As described above, when an incoherent light source 100 is used, the displacement of the center of gravity of the amount of light is very small and the center of gravity of the amount of light is substantially coincident with the center of gravity of the amount of the surface reflected light ray L1 as shown in FIG. 13(B), but when a coherent light source is used, the center of gravity of the amount of light of the image focused on the light-receiving slit 6 is extremely displaced from the position yo due to interference between the surface reflected light ray L1 and the internally reflected light ray L2 which is reflected only one time from the surface of the substrate. As a consequence, a large error is introduced into the result of detection obtained by the sensor unit 10.

When interference between the surface reflected light ray L1 and the internally reflected light ray L2 occurs, depending on the thickness d of the thin film 5C, the intensity H of the superimposed light rays is represented by ##EQU7## That is, the intensity H is dependent upon the intensity H1 of the surface reflected light ray L1 and the intensity H2 of the internally reflected light ray L2 and the difference in phase γ between these two reflected light rays. Especially when the difference in phase γ between the reflected light rays L1 and L2A is 2 k π (where K is an integer), the reflected light rays L1 and L2 are intensified most so that the resultant intensity becomes maximum as described above with reference to FIG. 13(C). On the other hand, when the phase difference γ=(2k-1)π, the reflected light rays L1 and L2 are attenuated most as described above with reference to FIG. 13 (D).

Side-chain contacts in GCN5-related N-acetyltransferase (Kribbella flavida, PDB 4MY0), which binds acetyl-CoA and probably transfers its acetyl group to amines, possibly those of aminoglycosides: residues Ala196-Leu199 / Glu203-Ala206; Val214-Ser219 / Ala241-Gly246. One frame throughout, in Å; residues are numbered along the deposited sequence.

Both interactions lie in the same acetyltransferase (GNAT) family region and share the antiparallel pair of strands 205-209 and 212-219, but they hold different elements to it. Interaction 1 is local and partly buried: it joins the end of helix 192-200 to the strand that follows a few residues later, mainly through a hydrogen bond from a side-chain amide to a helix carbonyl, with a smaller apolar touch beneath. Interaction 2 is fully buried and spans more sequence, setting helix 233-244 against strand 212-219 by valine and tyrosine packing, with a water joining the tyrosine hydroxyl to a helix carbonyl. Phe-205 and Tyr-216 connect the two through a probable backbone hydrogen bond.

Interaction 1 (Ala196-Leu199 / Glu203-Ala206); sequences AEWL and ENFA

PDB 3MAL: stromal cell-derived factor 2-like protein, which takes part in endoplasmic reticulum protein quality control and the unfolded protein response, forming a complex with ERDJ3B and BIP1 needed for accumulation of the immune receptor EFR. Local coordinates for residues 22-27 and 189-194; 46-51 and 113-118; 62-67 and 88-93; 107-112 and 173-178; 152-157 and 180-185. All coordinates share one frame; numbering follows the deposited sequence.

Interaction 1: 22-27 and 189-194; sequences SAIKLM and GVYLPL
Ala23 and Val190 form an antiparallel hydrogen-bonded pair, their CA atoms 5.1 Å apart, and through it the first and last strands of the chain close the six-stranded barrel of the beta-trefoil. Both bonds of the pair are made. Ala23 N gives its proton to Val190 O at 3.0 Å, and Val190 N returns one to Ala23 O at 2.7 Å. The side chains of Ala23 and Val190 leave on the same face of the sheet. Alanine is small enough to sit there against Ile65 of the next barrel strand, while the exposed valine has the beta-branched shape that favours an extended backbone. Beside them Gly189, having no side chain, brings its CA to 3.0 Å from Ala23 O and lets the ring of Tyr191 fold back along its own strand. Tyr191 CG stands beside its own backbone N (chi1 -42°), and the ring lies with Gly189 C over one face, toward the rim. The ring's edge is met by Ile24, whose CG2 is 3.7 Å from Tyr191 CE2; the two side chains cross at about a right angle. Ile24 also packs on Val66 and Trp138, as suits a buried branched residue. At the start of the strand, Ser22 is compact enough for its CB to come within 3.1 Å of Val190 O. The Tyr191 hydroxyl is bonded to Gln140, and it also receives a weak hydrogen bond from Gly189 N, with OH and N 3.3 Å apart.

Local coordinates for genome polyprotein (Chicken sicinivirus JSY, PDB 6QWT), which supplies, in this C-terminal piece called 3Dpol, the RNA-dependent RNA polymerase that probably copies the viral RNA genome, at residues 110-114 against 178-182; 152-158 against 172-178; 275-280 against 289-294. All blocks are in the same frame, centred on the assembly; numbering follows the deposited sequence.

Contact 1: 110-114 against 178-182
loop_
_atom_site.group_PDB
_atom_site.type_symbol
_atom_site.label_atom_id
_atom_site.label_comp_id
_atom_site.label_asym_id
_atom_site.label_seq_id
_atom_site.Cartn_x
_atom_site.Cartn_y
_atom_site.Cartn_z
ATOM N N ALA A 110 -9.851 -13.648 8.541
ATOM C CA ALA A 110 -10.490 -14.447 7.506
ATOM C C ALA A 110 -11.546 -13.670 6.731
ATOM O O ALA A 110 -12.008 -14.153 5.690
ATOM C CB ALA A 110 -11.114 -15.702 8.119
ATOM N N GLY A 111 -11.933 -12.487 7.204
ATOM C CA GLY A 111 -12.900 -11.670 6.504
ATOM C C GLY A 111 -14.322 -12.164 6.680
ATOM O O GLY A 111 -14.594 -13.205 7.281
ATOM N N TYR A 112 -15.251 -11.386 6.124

Meanwhile, the phenomenon that the positions of the reflected light rays L1 and L2 are moved away from each other as the thickness d the thin film 5C is increased is observed and can be illustrated as shown in FIG. 14 when the detected positions in response to the variations in thickness d of the thin film 5C are represented with respect the reference position Zo on the surface of the thin film 5C shown in FIG. 2. (This means that the image focused by the reflected light ray L1 is made stationary in FIG. 13). When an incoherent light source is used, no interference between the reflected lights L1 and L2 occurs as described above with reference to FIG. 13(B) so that in response to the increase in thickness d of the thin film 5C, the apparent detected positions of the surface to be detected is linearly displaced downwardly as indicated by the solid line K2 in FIG. 14. This phenomenon shows that since the internally reflected light ray L2 is displaced toward the right as the thickness d of the thin film 5C is increased, the center of gravity of the superimposed reflected light rays is also displaced toward the right correspondingly.